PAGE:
The food at Akiko's was amazing -- by far the most exotic sushi menu I had seen in San Francisco. I went back another time for lunch and then twice more for dinner. Each time I got a deeper feel for the story behind the overall experience of visiting Akiko's.

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Synthesize


Synthesize


After organizing my materials I landed on five key messages I hoped to convey with my narrative: 

Message #1. Akiko's is a hidden gem // literally and figuratively.

Message #2. Akiko's is evolving // the restaurant is an old-school, San Francisco, family-run business. It's now been passed to the next generation -- a generation with a new set of standards and ambitions.

Message #3. Akiko's is delicious // the restaurant sources incredible seafood, they know how to handle it and they pay great attention to detail.

Message #4. Akiko's is trustworthy // the chefs prioritize creating relationships with their diners and work hard to accompany each individual on a culinary journey through Japanese cuisine.

Message #5. Akiko's is expensive // an omakase meal comes with a hefty price tag -- and it's worth every penny.

 

Full Akiko's narrative -> Click to enlarge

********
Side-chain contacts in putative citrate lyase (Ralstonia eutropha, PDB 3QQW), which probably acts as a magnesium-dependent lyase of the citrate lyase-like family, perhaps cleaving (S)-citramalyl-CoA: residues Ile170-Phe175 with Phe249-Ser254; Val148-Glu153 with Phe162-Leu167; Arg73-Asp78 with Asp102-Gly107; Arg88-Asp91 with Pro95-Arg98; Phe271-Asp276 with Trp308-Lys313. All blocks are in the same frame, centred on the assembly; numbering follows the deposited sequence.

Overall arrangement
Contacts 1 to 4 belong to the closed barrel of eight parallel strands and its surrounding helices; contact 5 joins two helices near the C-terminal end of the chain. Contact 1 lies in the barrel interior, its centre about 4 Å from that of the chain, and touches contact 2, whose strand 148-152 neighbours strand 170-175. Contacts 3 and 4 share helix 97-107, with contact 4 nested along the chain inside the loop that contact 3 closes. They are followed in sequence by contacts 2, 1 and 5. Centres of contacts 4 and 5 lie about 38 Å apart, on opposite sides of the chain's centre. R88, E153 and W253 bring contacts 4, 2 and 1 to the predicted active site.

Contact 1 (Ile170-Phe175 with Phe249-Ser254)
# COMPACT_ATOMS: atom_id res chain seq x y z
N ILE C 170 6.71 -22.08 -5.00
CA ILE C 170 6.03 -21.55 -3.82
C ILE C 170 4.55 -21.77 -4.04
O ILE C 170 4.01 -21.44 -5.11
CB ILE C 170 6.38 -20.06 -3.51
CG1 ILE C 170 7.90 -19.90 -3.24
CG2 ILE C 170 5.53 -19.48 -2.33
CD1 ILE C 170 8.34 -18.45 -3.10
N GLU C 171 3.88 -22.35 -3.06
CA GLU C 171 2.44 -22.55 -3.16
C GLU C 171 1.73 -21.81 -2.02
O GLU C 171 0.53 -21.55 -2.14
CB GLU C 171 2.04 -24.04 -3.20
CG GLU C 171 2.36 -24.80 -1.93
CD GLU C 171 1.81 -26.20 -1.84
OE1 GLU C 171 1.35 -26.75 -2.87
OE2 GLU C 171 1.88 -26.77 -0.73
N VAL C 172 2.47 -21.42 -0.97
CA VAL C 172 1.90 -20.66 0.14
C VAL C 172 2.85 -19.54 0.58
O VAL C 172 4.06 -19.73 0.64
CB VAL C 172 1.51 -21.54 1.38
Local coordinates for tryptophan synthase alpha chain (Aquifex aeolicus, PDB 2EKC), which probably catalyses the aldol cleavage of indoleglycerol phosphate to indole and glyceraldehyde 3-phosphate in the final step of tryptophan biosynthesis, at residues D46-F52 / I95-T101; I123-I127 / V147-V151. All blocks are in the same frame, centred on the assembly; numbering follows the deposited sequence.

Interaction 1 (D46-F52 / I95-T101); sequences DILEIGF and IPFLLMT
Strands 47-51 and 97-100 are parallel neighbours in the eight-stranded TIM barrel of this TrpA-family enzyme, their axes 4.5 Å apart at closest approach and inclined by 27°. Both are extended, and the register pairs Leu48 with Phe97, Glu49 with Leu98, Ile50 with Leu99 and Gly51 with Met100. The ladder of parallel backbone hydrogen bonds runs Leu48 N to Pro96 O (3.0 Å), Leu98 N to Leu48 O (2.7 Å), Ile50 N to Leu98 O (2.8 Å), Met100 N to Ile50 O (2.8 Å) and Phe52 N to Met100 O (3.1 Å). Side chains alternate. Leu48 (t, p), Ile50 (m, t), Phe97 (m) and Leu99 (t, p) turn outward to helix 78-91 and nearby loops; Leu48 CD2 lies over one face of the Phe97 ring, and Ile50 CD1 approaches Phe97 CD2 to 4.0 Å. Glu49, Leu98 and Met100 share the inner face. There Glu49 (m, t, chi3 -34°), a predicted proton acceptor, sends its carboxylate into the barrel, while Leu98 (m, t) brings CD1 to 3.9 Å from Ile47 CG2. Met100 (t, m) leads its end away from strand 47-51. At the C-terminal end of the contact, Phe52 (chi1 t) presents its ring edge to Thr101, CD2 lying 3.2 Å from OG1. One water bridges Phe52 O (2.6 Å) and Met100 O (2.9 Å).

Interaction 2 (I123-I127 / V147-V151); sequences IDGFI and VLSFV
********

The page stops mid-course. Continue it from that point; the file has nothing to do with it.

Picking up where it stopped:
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Brainstorm


I now understood the story I wanted to tell -- it was time to write a narrative and create some storyboards.

Brainstorm


I now understood the story I wanted to tell -- it was time to write a narrative and create some storyboards.

To effectively tell the Akiko's story it was important to introduce the cast of characters and set the scene before diving into the extravagant experience of eating at Akiko's. My personal experience was that once I started eating, my surroundings melted away and I became laser-focused on the food. 

I wanted to start the shoot with the family setting up the restaurant, cleaning fish and getting ready for service -- something this family has been doing nearly every morning for the last 16 years. Even though these steps aren't directly part of the diner's perception -- like the sushi itself, the presentation is simple, yet its obvious that lots of planning and sweat went into the creation of each element of the meal.

Once the scene was set, I wanted to focused on the experience of an individual diner and their relationship with the chef. This relationship develops over the course of the long meal -- it begins a bit stiff and filled with formalities, but often with the help of some cold sake, the relationship thaws and turns into a playful and relaxed conversation.